I usually don’t have trouble with ideas. My family and friends often hear me say, “Hey, what if there was a book about X?” and we debate that idea. The hard part is finding the right way to tell the story that chooses me. I want all my books – fiction and nonfiction – to be memorable and leave a lasting impact on readers. That goal makes me work hard to tell a story in a way that grabs readers, changes them somehow, and makes them want to share the book with others. 


4.     What author or book have you read recently that impacted you?
A brand new book called GIRLS WITH GUTS! THE ROAD TO BREAKING BARRIERS AND BASHING RECORDS by DebbieGonzalez rocked my world. This nonfiction picture book introduces brave women throughout history who were instrumental in changing the world of athletics for women and girls. It’s compelling reading, the art is fun, and I learned a lot about the challenges women who came before me faced when all they wanted to do is play sports! Crazy. 









5.    Is there a new or lesser known author you think kids should be aware of?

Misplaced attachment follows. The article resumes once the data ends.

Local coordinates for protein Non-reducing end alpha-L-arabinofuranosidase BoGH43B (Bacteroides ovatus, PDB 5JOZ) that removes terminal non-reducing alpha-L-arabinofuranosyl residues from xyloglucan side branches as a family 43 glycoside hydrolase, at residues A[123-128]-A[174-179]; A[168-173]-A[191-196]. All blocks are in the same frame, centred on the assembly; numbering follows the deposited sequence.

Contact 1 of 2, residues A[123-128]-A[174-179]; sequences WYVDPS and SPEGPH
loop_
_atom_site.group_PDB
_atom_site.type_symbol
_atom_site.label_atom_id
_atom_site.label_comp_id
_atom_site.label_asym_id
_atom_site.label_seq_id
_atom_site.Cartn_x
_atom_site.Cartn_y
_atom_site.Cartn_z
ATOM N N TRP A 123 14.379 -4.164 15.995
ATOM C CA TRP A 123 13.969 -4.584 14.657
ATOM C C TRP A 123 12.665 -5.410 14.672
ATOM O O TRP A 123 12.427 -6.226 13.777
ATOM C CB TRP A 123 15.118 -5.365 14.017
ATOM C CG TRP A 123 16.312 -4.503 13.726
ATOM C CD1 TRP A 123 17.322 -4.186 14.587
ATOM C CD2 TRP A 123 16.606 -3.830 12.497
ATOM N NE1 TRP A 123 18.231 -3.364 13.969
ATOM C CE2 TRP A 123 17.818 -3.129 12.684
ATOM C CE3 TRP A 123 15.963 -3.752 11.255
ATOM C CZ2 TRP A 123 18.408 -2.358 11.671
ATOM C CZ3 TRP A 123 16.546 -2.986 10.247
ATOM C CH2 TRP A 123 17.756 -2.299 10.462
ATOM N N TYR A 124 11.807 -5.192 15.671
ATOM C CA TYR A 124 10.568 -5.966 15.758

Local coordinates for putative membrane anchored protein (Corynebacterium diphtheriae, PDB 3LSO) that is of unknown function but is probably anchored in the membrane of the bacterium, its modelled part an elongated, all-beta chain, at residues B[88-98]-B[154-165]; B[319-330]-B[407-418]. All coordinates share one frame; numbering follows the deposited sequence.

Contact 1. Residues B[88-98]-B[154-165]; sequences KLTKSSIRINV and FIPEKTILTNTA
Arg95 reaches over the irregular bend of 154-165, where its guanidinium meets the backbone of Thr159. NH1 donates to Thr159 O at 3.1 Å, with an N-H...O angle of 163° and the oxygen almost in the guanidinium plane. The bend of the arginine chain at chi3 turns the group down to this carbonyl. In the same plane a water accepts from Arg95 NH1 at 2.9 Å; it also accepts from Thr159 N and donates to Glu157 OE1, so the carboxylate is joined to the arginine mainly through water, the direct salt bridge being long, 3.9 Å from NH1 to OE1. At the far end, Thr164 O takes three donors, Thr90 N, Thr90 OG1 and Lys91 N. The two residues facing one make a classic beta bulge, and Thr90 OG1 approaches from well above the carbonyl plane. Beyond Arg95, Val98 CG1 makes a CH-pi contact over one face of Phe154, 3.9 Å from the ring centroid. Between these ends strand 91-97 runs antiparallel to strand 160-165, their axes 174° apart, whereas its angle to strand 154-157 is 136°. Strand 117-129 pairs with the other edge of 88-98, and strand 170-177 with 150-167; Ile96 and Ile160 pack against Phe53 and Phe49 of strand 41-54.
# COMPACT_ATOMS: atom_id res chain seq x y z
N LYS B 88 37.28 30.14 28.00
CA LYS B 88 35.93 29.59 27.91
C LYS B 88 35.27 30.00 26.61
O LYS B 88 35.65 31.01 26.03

Lindsey McDivitt is an author and editor whose latest book is a picture book biography called NATURE’S FRIEND: THE GWEN FROSTIC STORY. I know children will like Lindsey’s writing because it conjures images in our heads. For example, here is the opening line of NATURE’S FRIEND: “Gwen followed her brothers and sisters everywhere, like a small fawn follows its herd.” I’m particularly drawn to this biography of nature artist Gwen Frostic because like Gwen, I feel the natural world is so important and we should respect and care for it. I’ve recently been honored with the Michigan Reading Association’s Gwen Frostic Award which brings me great joy. But back to Lindsey! I hope you’ll check out her new book and here is her website to learn more:


6.     What advice do you have for a kid who wants to be an author?

Read, write, explore, and repeat. It’s really that simple. Read things you know you’ll like. Read things you don’t think you’ll like. Write easy things. Write harder things. Explore places you love. Explore places you think you won’t love. Do these things over and over. Keep trying and reaching and sharing what you learn and write with others. If you do these things, you’ll realize you are an author already.